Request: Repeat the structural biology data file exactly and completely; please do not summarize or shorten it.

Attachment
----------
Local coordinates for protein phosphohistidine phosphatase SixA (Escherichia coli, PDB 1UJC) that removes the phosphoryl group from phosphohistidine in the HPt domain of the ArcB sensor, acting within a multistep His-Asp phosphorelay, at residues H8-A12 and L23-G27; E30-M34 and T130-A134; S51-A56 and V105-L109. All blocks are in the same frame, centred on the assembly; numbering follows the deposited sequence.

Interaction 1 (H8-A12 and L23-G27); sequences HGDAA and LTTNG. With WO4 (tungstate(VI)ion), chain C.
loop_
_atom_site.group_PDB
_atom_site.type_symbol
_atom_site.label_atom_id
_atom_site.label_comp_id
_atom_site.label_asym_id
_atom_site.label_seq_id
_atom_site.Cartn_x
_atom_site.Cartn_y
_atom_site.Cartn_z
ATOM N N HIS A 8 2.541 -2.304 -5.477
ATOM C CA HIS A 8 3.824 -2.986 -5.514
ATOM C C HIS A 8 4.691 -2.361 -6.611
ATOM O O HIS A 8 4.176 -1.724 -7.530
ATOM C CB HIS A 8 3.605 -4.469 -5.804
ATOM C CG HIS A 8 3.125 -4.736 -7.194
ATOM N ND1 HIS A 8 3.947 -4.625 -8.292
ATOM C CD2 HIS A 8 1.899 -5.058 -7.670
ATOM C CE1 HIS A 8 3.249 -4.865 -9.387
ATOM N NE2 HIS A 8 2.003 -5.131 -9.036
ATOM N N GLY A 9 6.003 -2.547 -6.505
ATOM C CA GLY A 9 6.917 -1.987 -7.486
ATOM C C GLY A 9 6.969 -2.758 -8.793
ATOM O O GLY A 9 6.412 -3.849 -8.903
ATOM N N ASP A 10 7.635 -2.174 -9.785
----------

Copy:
Local coordinates for protein phosphohistidine phosphatase SixA (Escherichia coli, PDB 1UJC) that removes the phosphoryl group from phosphohistidine in the HPt domain of the ArcB sensor, acting within a multistep His-Asp phosphorelay, at residues H8-A12 and L23-G27; E30-M34 and T130-A134; S51-A56 and V105-L109. All blocks are in the same frame, centred on the assembly; numbering follows the deposited sequence.

Interaction 1 (H8-A12 and L23-G27); sequences HGDAA and LTTNG. With WO4 (tungstate(VI)ion), chain C.
loop_
_atom_site.group_PDB
_atom_site.type_symbol
_atom_site.label_atom_id
_atom_site.label_comp_id
_atom_site.label_asym_id
_atom_site.label_seq_id
_atom_site.Cartn_x
_atom_site.Cartn_y
_atom_site.Cartn_z
ATOM N N HIS A 8 2.541 -2.304 -5.477
ATOM C CA HIS A 8 3.824 -2.986 -5.514
ATOM C C HIS A 8 4.691 -2.361 -6.611
ATOM O O HIS A 8 4.176 -1.724 -7.530
ATOM C CB HIS A 8 3.605 -4.469 -5.804
ATOM C CG HIS A 8 3.125 -4.736 -7.194
ATOM N ND1 HIS A 8 3.947 -4.625 -8.292
ATOM C CD2 HIS A 8 1.899 -5.058 -7.670
ATOM C CE1 HIS A 8 3.249 -4.865 -9.387
ATOM N NE2 HIS A 8 2.003 -5.131 -9.036
ATOM N N GLY A 9 6.003 -2.547 -6.505
ATOM C CA GLY A 9 6.917 -1.987 -7.486
ATOM C C GLY A 9 6.969 -2.758 -8.793
ATOM O O GLY A 9 6.412 -3.849 -8.903
ATOM N N ASP A 10 7.635 -2.174 -9.785